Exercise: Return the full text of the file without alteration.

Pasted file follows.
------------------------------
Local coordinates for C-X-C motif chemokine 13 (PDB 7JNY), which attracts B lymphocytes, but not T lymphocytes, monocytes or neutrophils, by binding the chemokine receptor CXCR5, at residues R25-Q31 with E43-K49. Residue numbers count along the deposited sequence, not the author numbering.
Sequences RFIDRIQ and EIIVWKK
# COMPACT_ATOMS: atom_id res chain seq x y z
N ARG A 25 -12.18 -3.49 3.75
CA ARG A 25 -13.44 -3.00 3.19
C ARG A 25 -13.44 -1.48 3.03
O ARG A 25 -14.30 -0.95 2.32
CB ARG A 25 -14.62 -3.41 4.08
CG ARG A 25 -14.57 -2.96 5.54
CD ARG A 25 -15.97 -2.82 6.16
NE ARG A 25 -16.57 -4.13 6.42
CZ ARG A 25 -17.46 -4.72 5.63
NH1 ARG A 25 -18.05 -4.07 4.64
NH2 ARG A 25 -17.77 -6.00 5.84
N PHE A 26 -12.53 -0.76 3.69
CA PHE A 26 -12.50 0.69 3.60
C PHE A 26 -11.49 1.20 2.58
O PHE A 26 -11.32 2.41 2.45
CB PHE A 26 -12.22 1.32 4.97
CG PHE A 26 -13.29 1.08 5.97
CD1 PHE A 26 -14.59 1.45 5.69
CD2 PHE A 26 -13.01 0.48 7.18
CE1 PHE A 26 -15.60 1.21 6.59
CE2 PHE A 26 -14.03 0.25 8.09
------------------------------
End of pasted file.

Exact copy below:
Local coordinates for C-X-C motif chemokine 13 (PDB 7JNY), which attracts B lymphocytes, but not T lymphocytes, monocytes or neutrophils, by binding the chemokine receptor CXCR5, at residues R25-Q31 with E43-K49. Residue numbers count along the deposited sequence, not the author numbering.
Sequences RFIDRIQ and EIIVWKK
# COMPACT_ATOMS: atom_id res chain seq x y z
N ARG A 25 -12.18 -3.49 3.75
CA ARG A 25 -13.44 -3.00 3.19
C ARG A 25 -13.44 -1.48 3.03
O ARG A 25 -14.30 -0.95 2.32
CB ARG A 25 -14.62 -3.41 4.08
CG ARG A 25 -14.57 -2.96 5.54
CD ARG A 25 -15.97 -2.82 6.16
NE ARG A 25 -16.57 -4.13 6.42
CZ ARG A 25 -17.46 -4.72 5.63
NH1 ARG A 25 -18.05 -4.07 4.64
NH2 ARG A 25 -17.77 -6.00 5.84
N PHE A 26 -12.53 -0.76 3.69
CA PHE A 26 -12.50 0.69 3.60
C PHE A 26 -11.49 1.20 2.58
O PHE A 26 -11.32 2.41 2.45
CB PHE A 26 -12.22 1.32 4.97
CG PHE A 26 -13.29 1.08 5.97
CD1 PHE A 26 -14.59 1.45 5.69
CD2 PHE A 26 -13.01 0.48 7.18
CE1 PHE A 26 -15.60 1.21 6.59
CE2 PHE A 26 -14.03 0.25 8.09